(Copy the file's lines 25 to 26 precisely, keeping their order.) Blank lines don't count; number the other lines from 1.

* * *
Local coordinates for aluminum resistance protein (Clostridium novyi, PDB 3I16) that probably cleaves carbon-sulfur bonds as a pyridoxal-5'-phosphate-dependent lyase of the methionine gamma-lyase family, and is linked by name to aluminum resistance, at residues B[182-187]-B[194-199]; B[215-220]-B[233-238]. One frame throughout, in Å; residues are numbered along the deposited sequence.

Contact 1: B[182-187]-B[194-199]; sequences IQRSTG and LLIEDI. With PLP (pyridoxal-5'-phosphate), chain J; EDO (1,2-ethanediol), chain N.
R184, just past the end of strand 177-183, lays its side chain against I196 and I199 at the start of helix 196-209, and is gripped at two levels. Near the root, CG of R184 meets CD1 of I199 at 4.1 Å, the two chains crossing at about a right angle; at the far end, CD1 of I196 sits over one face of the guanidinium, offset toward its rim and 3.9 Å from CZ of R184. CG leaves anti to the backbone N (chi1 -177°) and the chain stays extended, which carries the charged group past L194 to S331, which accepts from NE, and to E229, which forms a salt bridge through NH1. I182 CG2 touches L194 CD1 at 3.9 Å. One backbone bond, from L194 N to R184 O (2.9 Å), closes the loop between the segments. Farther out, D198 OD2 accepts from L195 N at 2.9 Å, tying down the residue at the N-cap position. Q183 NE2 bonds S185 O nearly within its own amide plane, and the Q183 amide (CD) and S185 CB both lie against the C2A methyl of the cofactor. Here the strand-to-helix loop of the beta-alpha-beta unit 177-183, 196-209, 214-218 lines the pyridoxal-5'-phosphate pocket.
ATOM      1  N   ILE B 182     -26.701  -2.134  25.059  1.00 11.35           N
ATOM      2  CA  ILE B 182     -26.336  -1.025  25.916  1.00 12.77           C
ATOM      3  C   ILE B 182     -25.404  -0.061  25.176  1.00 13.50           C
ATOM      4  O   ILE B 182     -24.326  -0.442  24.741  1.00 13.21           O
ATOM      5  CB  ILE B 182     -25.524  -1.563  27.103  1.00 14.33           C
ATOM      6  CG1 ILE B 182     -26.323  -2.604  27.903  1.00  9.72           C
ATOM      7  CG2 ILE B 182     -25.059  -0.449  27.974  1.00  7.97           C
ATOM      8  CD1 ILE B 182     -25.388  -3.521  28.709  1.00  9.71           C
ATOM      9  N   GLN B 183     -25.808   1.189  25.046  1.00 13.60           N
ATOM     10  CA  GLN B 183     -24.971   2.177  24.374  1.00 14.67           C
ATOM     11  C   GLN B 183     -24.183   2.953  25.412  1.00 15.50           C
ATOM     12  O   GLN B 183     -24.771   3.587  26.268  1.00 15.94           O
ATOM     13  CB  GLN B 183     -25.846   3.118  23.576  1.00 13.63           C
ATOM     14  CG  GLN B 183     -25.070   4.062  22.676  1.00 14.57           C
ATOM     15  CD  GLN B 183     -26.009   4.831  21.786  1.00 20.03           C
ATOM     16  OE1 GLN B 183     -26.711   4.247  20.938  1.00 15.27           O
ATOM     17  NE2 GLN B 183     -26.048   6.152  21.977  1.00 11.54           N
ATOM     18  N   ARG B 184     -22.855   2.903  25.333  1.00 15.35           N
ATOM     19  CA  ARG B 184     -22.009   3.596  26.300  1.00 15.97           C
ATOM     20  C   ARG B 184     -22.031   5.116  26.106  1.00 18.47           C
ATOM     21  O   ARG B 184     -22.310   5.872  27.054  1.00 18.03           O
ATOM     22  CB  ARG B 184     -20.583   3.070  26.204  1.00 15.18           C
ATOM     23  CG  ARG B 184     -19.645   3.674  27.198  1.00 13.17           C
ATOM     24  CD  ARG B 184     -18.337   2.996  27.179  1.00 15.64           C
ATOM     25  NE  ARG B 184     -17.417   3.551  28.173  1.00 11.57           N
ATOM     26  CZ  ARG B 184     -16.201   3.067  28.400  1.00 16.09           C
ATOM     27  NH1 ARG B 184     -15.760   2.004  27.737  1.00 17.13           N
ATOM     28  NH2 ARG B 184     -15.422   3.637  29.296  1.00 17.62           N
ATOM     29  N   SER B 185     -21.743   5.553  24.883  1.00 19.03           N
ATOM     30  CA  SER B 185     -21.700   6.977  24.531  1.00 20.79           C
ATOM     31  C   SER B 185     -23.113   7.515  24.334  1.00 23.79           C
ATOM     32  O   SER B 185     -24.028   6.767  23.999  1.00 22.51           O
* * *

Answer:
ATOM     22  CB  ARG B 184     -20.583   3.070  26.204  1.00 15.18           C
ATOM     23  CG  ARG B 184     -19.645   3.674  27.198  1.00 13.17           C